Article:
America’s credit card debt crisis driven by inflation could lead to a vicious debt spiral


Rising prices have led the Fed to make a slew of interest rate increases over the past year in an effort to tame the red hot inflation rate—which currently stands over 7%, a far cry from the target 2% rate. 

While some progress has been made and November marked the lowest year-over-year rate increase since December 2021 (coming in at 7.1% compared to the 7.3% analysts had predicted), consumers have had to make changes to their spending habits to cover their basic costs. 

Many of them are opting for plastic.  

Americans are leaning on credit cards to make ends meet  

A new report by Bankrate found that 35% of U.S. adults carry credit card debt from month to month, up from 29% last year and 46% of credit cardholders carry debt from month to month on at least one card, up from 39% last year. 

What’s more, apart from higher debt balances, 43% of U.S. adults that carry balances don’t know all of their interest rates which could lead to a vicious debt spiral if not managed carefully. 

Currently, the average credit card interest rate is 20.04%, according to 

“Most people get into credit card debt either because of an emergency expense — something with their health, their home or their car–or simply because day-to-day expenses cost more than they’re bringing in,” says Senior Industry Analyst Ted Rossman. “These challenges have become especially significant due to high inflation and higher interest rates.”

Why consumers should be selective about their credit card use 

Sometimes, there’s no option but to lean on a credit card to cover your expenses in a pinch. But overusing this payment method can pose its own set of risks.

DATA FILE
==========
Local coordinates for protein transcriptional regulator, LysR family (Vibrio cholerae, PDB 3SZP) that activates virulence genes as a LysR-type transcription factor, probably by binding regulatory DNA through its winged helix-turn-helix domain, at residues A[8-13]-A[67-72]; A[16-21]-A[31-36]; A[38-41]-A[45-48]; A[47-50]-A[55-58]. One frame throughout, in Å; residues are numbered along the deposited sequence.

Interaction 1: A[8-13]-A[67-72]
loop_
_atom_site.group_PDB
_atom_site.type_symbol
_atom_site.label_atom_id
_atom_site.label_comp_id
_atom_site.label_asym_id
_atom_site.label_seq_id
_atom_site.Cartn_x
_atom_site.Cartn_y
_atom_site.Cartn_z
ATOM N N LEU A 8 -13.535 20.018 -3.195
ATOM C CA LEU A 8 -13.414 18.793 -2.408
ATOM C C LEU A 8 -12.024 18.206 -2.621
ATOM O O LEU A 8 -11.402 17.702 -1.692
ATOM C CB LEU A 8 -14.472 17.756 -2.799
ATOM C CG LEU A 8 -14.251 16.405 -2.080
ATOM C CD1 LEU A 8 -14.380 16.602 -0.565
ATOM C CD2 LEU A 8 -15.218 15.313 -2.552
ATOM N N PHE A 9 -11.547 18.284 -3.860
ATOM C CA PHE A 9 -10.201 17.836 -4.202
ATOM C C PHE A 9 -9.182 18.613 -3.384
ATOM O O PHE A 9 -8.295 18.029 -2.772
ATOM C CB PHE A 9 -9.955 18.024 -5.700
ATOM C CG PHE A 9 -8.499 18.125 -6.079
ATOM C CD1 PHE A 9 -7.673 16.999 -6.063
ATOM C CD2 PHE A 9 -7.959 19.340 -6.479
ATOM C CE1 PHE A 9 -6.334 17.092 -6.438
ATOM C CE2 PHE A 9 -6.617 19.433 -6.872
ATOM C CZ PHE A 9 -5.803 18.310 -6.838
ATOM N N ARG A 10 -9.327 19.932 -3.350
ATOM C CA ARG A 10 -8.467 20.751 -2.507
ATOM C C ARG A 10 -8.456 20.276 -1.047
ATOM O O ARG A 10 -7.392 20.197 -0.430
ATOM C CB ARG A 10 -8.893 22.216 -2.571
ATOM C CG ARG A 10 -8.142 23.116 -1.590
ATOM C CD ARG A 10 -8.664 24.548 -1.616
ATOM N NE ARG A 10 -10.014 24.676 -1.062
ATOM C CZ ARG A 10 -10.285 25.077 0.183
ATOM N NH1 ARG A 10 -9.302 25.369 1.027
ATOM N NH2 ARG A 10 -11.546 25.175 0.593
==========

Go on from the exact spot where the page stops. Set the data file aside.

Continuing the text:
“No one really chooses to be in credit card debt, however. If you don’t have the money and you need groceries or gas, those expenses could land on a credit card,” says Rossman. “That’s a debt cycle that’s easy to get into and hard to get out of.”

Overusing your credit cards can lead to…

  • Steep interest charges: With credit card interest rates hitting record levels, carrying a balance on your credit card could lead to high interest charges which can make it difficult to eliminate your debt balance. 
  • A lower your credit score: Your credit score is calculated by weighing a few different factors. This includes your payment history and balances. Missing a payment because your balance has become unmanageable or spending more than 30% of your credit limit could negatively impact your credit score

Alternatives to high-interest credit cards  

If you’re struggling to cover your daily expenses, a credit card can offer a quick solution. But if you hope to avoid a debt spiral, you may want to consider more long-term solutions. Some alternatives to relying on credit cards may include: 

  1. Boosting your emergency fund: Without an emergency fund, the smallest unforeseen expenses (or an increase in your regular expenses) can throw your finances off track. Aim to save a little each month in an emergency fund. Once it’s all said and done, experts say your emergency fund should be enough to cover three to six months worth of your regular expenses. During times of high inflation, you may want to revisit this amount to determine if you should put extra money aside to account for higher costs. 
  2. Looking for ways to increase your income: Taking on a side hustle or asking for a raise at work can help offset the burden of higher prices. Increasing your income may be as simple as asking your employer to reevaluate your compensation and adjust for added responsibilities or positive performance. If the answer is “not right now,” consider how you might use your free time and skillset to start a lucrative side business. 
  3. Looking for ways to trim your expenses: If you’re spending more on groceries, household expenses, or gas, you might want to examine your budget and look for other areas where you have the wiggle room to cut down on your spending. Maybe that’s spending less on dining out to account for higher gas prices or cutting out one of your streaming subscriptions. Small changes to your spending can add up to a lot over time. 

“It’s easier to get out of credit card debt if it was due to a one-time shock, because then you can address that with a 0% balance transfer card or a personal loan or a debt management plan offered by a reputable nonprofit credit counseling agency,” says Rossman. “If your finances are upside-down every month, that requires a more systemic solution.”

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